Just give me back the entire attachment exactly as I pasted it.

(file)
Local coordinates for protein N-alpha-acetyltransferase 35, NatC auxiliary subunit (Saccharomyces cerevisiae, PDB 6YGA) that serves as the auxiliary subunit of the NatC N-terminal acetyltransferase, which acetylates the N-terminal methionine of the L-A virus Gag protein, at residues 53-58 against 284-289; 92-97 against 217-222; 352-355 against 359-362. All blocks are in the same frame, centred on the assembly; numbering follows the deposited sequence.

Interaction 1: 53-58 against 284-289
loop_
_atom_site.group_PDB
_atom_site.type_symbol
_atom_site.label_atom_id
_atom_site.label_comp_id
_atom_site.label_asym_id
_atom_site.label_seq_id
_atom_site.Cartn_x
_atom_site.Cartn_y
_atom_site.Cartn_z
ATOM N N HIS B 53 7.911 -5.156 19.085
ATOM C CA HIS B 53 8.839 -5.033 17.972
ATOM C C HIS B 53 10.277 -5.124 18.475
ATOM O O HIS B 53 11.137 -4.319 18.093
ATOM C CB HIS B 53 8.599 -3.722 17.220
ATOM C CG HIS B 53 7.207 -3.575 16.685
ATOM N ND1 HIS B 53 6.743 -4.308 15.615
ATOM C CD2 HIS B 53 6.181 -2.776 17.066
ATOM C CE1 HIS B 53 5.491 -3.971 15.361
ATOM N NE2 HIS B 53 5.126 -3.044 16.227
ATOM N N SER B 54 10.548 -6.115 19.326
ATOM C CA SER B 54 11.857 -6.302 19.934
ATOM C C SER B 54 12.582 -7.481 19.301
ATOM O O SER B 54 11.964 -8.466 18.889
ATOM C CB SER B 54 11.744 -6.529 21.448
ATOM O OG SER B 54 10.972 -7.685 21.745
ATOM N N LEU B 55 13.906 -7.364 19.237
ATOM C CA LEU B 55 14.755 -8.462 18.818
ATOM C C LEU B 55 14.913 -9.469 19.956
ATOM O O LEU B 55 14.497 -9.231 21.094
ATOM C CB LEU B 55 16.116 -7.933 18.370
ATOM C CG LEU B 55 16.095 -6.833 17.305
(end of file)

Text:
Local coordinates for protein N-alpha-acetyltransferase 35, NatC auxiliary subunit (Saccharomyces cerevisiae, PDB 6YGA) that serves as the auxiliary subunit of the NatC N-terminal acetyltransferase, which acetylates the N-terminal methionine of the L-A virus Gag protein, at residues 53-58 against 284-289; 92-97 against 217-222; 352-355 against 359-362. All blocks are in the same frame, centred on the assembly; numbering follows the deposited sequence.

Interaction 1: 53-58 against 284-289
loop_
_atom_site.group_PDB
_atom_site.type_symbol
_atom_site.label_atom_id
_atom_site.label_comp_id
_atom_site.label_asym_id
_atom_site.label_seq_id
_atom_site.Cartn_x
_atom_site.Cartn_y
_atom_site.Cartn_z
ATOM N N HIS B 53 7.911 -5.156 19.085
ATOM C CA HIS B 53 8.839 -5.033 17.972
ATOM C C HIS B 53 10.277 -5.124 18.475
ATOM O O HIS B 53 11.137 -4.319 18.093
ATOM C CB HIS B 53 8.599 -3.722 17.220
ATOM C CG HIS B 53 7.207 -3.575 16.685
ATOM N ND1 HIS B 53 6.743 -4.308 15.615
ATOM C CD2 HIS B 53 6.181 -2.776 17.066
ATOM C CE1 HIS B 53 5.491 -3.971 15.361
ATOM N NE2 HIS B 53 5.126 -3.044 16.227
ATOM N N SER B 54 10.548 -6.115 19.326
ATOM C CA SER B 54 11.857 -6.302 19.934
ATOM C C SER B 54 12.582 -7.481 19.301
ATOM O O SER B 54 11.964 -8.466 18.889
ATOM C CB SER B 54 11.744 -6.529 21.448
ATOM O OG SER B 54 10.972 -7.685 21.745
ATOM N N LEU B 55 13.906 -7.364 19.237
ATOM C CA LEU B 55 14.755 -8.462 18.818
ATOM C C LEU B 55 14.913 -9.469 19.956
ATOM O O LEU B 55 14.497 -9.231 21.094
ATOM C CB LEU B 55 16.116 -7.933 18.370
ATOM C CG LEU B 55 16.095 -6.833 17.305